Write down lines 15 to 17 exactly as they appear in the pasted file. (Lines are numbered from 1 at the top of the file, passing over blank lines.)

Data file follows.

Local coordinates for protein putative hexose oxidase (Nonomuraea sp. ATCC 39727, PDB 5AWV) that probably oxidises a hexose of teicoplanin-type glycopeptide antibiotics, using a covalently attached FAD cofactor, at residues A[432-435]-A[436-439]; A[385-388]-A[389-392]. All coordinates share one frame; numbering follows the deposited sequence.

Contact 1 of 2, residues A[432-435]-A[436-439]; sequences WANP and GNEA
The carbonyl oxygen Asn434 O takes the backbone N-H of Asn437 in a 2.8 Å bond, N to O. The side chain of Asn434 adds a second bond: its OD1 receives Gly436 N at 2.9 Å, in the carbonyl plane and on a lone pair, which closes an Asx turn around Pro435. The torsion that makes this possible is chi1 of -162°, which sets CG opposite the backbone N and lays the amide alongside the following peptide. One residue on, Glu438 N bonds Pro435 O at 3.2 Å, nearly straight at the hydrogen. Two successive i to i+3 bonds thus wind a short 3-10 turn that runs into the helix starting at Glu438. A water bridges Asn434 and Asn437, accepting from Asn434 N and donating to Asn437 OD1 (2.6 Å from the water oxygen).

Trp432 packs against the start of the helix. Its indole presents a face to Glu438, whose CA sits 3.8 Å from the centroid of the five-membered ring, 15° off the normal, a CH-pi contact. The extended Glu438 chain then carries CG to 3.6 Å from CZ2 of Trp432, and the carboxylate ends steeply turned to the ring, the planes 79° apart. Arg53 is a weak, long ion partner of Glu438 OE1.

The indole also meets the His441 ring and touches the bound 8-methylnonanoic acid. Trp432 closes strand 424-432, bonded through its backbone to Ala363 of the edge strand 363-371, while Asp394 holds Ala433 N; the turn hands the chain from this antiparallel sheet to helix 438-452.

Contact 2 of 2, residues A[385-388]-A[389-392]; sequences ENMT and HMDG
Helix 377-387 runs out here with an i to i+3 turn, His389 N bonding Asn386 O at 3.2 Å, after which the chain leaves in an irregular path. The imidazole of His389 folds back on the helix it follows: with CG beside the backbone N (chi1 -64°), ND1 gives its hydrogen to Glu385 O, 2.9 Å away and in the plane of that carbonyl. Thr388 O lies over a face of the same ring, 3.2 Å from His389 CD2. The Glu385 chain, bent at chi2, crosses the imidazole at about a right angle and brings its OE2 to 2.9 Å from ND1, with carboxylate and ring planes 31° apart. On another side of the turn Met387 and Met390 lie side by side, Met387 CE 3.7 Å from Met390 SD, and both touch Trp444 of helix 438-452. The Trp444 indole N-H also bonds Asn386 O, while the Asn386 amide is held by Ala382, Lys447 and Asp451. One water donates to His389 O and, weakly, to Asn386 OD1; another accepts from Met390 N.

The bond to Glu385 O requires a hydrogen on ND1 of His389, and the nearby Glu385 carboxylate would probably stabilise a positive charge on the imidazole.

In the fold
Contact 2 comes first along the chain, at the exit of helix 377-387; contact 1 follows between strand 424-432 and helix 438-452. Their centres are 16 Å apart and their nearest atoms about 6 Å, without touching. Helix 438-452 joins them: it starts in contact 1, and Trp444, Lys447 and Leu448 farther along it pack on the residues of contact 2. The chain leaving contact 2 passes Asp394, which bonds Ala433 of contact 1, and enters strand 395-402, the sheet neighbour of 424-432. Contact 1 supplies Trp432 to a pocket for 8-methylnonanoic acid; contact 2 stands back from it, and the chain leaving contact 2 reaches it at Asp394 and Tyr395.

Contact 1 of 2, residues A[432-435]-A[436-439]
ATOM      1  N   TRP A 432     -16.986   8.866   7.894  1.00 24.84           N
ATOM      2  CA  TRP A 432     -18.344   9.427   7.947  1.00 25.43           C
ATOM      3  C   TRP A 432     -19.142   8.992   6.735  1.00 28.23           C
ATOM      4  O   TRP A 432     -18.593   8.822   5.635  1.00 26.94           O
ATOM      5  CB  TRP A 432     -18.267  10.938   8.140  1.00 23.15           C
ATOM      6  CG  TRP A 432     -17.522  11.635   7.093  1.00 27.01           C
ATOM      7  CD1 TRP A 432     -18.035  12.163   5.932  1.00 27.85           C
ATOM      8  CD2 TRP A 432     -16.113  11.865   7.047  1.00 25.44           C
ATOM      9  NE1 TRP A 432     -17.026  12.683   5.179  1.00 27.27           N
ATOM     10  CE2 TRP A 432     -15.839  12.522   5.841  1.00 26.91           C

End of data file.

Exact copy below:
ATOM      4  O   TRP A 432     -18.593   8.822   5.635  1.00 26.94           O
ATOM      5  CB  TRP A 432     -18.267  10.938   8.140  1.00 23.15           C
ATOM      6  CG  TRP A 432     -17.522  11.635   7.093  1.00 27.01           C